Eventually, a new orthography was introduced, which solved that problem. The blend “gb” was introduced to create a distinct image from “b.” The language and people became spelt as Igbo, removing the confusion and mispronunciation. From 1964, when Achebe published , he began to use “Igbo” instead of “Ibo.” But the “Ibo” in and has remained over the years, still contributing to the confusion. Many decades after the “gb” was added to the Igbo orthography, some people still write Igbo as Ibo. However, those who care to do the right thing always use Igbo and never Ibo, because they have been allowed to have an alternative that is correct in spelling and pronunciation.

One feature of most African languages is that once you know the way all the letters are pronounced, you can safely pronounce any word in a particular language. Even some European languages, such as German, French, Spanish, Italian, Portuguese, etc., follow the same pattern. Anywhere you see a “j” in German, you know it is pronounced as “y,” while a “w” is pronounced as V. In Spanish, the “j” is pronounced as an “h,” while in Portuguese it is pronounced like a “j.” For example, while the Spanish and Portuguese translate Josef as Jose, the Spanish pronounce it Ho-say, while the Portuguese pronounce it Jo-say.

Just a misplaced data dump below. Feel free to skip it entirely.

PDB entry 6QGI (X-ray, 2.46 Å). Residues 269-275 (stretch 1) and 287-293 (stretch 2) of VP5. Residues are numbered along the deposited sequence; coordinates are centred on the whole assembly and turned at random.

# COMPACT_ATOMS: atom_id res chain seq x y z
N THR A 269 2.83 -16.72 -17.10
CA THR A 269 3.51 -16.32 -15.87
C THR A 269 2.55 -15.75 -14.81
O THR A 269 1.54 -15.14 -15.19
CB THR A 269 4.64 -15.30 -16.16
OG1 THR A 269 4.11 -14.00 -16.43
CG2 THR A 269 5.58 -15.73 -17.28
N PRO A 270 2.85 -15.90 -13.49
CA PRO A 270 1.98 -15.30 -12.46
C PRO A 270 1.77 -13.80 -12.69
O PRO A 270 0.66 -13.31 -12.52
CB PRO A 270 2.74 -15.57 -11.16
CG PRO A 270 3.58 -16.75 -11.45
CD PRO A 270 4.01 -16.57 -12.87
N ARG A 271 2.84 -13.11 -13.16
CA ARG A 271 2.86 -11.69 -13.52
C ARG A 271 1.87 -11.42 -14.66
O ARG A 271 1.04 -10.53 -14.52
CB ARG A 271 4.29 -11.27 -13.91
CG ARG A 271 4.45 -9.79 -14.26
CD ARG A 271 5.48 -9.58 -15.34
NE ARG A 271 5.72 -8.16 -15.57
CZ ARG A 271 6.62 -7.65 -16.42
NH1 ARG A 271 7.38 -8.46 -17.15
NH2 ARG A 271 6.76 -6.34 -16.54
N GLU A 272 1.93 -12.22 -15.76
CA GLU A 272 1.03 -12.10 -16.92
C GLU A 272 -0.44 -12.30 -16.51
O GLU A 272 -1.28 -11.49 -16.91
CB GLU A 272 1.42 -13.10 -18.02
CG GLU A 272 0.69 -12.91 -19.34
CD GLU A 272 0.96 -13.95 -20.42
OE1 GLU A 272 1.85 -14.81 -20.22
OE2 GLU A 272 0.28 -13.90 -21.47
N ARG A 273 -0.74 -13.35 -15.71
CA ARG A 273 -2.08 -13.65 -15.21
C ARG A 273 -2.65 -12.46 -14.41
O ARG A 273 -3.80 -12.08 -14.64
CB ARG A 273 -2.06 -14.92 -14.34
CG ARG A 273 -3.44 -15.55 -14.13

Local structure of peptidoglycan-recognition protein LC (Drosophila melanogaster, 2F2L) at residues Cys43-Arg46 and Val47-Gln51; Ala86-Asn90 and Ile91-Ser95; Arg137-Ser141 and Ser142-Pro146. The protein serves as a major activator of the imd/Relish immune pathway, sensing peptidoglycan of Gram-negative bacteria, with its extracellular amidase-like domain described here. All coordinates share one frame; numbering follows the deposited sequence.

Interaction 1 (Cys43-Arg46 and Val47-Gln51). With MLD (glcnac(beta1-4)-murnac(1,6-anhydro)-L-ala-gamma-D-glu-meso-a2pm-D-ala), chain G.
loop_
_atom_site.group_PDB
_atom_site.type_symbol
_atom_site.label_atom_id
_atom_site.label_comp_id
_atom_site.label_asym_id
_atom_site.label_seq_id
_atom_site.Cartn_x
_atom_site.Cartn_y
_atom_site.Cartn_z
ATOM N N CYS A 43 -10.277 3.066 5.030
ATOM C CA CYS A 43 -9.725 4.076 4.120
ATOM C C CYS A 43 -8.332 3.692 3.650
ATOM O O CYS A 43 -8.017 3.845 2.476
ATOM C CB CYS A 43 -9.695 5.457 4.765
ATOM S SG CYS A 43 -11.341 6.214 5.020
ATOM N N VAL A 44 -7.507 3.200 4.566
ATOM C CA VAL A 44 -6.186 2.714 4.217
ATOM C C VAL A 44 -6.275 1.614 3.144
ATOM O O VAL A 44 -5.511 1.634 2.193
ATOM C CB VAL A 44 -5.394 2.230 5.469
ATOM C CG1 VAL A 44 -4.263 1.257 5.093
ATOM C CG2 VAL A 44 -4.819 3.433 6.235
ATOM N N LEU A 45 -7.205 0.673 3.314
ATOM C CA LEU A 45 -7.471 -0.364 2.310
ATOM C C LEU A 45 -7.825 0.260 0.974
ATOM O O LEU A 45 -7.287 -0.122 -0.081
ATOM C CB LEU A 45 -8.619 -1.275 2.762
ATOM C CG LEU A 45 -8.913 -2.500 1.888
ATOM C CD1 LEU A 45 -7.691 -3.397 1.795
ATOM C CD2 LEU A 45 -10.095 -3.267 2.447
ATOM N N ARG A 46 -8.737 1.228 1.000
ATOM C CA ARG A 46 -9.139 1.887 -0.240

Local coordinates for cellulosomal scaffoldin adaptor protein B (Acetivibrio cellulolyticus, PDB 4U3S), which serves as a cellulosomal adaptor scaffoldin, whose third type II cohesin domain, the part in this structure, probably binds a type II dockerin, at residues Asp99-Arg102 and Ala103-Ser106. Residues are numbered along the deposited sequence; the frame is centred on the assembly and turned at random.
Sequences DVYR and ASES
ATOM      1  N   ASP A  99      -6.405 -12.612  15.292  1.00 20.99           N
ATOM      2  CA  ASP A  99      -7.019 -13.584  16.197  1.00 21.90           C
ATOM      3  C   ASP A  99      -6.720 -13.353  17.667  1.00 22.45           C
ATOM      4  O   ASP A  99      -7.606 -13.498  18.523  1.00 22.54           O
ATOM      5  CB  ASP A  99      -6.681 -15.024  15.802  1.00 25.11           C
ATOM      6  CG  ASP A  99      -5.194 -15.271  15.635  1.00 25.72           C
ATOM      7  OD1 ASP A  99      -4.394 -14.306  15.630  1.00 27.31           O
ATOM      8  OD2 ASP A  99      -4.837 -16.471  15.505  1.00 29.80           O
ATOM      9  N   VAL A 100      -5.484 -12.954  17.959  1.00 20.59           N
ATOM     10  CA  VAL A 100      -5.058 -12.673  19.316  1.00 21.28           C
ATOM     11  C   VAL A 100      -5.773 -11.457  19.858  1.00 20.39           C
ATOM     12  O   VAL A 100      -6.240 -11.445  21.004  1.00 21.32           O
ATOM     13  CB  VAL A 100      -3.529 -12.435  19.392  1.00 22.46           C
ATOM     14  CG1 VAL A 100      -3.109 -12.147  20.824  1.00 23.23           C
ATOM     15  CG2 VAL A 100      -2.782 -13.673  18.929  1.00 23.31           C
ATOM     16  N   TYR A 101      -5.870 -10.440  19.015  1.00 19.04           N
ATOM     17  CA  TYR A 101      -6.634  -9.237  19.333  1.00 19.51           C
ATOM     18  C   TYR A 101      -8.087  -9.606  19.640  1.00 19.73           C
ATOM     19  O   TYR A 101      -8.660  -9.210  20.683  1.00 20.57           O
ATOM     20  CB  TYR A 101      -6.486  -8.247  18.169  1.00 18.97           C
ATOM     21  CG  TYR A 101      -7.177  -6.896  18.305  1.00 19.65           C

It is only in English that bow (weapon) and bow (greeting) are pronounced differently, or though, plough, through, thorough, and rough, which end with the same “ough,” are all pronounced differently. And there is no logic behind how each is pronounced. What it means is that a learner of English will have to learn how to pronounce every English word. That cannot be an easy task.

Is it possible for the Yoruba orthography to be rejigged to cut out the confusion faced by learners and non-native speakers? Or will the reaction be, “How dare you tell us what to do with our language?” Well, the ball is in the court of Yoruba linguists and the body that supervises the Yoruba language.